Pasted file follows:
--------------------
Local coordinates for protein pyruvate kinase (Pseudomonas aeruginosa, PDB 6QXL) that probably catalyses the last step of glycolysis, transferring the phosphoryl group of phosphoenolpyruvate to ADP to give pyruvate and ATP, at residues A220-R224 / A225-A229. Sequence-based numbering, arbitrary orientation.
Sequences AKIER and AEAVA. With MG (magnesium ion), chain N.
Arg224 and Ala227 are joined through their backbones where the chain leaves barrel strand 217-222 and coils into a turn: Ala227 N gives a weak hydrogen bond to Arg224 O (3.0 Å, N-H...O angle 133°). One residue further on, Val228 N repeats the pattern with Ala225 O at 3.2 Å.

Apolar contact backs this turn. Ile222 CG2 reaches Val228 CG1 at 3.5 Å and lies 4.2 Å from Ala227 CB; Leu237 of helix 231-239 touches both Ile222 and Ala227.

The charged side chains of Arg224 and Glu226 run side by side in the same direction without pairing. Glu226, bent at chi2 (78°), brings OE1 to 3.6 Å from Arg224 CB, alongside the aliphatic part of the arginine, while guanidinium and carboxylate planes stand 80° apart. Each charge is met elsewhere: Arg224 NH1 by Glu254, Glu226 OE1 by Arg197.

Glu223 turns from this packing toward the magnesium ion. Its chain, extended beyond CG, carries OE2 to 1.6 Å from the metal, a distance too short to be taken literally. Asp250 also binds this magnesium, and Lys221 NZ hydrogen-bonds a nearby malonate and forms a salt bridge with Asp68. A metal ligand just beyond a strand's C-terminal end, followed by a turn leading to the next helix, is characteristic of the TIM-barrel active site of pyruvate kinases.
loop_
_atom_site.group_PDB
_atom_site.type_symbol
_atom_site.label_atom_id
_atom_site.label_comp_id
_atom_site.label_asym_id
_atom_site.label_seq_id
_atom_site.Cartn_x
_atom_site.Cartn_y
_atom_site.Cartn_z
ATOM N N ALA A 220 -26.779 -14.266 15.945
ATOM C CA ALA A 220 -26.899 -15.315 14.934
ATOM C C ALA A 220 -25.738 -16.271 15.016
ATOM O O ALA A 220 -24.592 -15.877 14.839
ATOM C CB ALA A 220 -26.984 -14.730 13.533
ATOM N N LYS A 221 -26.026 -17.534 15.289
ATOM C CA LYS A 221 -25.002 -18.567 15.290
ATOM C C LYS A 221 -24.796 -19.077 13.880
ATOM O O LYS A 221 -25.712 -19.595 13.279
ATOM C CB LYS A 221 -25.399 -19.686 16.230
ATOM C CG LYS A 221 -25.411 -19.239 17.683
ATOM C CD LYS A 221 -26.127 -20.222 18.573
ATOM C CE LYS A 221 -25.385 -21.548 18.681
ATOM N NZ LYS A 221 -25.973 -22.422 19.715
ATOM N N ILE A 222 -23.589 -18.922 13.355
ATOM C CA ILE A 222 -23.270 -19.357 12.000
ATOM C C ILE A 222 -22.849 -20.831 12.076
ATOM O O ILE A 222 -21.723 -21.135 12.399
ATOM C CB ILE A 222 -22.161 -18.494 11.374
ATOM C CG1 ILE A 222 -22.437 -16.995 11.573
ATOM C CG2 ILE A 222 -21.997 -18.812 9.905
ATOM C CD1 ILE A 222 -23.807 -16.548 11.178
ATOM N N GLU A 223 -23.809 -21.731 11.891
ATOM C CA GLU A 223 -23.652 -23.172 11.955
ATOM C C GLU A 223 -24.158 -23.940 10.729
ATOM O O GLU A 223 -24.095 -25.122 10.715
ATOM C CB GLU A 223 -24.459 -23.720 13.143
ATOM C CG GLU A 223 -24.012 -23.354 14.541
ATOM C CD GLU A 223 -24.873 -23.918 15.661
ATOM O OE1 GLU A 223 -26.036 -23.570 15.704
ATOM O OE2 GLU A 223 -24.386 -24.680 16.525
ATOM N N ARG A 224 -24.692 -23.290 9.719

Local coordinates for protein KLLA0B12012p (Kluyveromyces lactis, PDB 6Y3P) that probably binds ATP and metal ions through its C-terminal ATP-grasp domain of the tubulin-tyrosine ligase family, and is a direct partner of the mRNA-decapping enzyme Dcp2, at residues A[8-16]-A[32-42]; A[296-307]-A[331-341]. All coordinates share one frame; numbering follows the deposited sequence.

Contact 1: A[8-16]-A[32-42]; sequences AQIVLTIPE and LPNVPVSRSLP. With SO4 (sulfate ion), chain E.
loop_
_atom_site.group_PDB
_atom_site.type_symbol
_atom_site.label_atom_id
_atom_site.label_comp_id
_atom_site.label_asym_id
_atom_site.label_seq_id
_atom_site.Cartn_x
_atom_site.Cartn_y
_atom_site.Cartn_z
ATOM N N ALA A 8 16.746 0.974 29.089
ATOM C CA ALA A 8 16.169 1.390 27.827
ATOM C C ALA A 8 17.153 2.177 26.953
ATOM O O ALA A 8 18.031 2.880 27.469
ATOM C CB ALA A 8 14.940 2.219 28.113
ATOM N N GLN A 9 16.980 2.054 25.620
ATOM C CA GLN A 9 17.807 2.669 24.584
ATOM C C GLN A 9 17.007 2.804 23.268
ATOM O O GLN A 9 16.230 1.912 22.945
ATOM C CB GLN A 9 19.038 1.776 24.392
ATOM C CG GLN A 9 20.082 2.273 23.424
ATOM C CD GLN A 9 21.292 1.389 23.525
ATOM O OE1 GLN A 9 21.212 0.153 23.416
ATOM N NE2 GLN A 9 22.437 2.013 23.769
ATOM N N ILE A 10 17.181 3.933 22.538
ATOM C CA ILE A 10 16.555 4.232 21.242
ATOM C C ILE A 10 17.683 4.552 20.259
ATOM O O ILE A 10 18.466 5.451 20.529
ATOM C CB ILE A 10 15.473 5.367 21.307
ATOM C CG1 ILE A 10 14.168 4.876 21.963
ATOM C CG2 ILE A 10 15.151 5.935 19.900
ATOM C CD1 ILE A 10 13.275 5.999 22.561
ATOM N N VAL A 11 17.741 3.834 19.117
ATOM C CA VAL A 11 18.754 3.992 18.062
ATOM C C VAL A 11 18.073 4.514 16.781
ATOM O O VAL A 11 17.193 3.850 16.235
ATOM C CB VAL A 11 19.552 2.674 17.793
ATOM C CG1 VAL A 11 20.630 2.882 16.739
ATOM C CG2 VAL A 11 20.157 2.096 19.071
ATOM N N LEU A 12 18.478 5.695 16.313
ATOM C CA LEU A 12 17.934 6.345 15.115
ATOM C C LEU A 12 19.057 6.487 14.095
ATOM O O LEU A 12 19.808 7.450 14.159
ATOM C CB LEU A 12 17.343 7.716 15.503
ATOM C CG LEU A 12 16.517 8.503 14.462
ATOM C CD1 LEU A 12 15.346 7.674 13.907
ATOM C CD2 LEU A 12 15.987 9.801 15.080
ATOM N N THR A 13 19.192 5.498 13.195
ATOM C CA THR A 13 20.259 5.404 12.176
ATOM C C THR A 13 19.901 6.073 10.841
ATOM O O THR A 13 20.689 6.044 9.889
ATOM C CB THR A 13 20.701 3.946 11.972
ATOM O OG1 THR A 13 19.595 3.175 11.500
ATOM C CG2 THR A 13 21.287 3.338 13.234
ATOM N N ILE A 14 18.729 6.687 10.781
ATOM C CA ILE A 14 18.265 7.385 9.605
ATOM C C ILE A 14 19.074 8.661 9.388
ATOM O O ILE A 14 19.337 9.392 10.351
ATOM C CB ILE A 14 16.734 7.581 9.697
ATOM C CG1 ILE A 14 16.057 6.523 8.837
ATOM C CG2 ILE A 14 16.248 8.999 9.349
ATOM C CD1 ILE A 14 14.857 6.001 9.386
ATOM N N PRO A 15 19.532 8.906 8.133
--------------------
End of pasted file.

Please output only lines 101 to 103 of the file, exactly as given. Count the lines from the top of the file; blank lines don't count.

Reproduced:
ATOM O O THR A 13 20.689 6.044 9.889
ATOM C CB THR A 13 20.701 3.946 11.972
ATOM O OG1 THR A 13 19.595 3.175 11.500